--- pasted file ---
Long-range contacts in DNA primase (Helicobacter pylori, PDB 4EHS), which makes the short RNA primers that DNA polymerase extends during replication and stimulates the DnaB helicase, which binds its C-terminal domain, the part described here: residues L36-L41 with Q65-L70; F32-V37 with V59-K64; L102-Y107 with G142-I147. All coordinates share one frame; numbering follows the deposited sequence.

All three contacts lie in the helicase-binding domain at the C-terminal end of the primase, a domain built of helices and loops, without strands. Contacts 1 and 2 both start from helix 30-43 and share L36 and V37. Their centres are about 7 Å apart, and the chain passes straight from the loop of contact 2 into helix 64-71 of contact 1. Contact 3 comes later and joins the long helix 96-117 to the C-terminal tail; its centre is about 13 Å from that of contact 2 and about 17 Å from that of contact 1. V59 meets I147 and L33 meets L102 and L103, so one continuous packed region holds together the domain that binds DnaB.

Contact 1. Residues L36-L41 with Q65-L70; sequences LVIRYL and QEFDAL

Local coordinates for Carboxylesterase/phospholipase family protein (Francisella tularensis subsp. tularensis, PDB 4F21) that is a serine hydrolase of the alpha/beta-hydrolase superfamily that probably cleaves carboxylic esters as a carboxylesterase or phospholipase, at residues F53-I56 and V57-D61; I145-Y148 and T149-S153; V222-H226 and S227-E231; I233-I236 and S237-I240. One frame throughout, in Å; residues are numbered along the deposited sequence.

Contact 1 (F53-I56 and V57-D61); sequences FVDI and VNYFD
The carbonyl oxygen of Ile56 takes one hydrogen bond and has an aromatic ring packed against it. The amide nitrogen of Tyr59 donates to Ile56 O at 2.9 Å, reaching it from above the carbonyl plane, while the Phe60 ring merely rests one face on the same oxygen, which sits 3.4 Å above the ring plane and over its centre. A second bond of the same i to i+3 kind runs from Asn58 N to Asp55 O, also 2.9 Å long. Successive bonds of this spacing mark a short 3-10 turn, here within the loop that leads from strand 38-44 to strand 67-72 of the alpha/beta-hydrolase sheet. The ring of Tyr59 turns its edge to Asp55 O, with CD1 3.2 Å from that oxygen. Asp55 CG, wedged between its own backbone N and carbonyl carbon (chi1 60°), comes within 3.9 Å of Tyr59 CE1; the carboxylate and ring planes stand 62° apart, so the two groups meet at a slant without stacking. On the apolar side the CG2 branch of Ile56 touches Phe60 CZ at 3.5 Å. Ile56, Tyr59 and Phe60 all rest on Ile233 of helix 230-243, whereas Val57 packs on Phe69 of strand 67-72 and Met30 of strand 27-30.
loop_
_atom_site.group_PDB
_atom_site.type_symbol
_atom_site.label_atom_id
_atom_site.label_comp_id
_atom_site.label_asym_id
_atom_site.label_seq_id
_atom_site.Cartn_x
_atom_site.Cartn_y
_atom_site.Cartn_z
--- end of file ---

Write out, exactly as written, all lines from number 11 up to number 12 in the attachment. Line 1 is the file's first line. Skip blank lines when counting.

_atom_site.label_comp_id
_atom_site.label_asym_id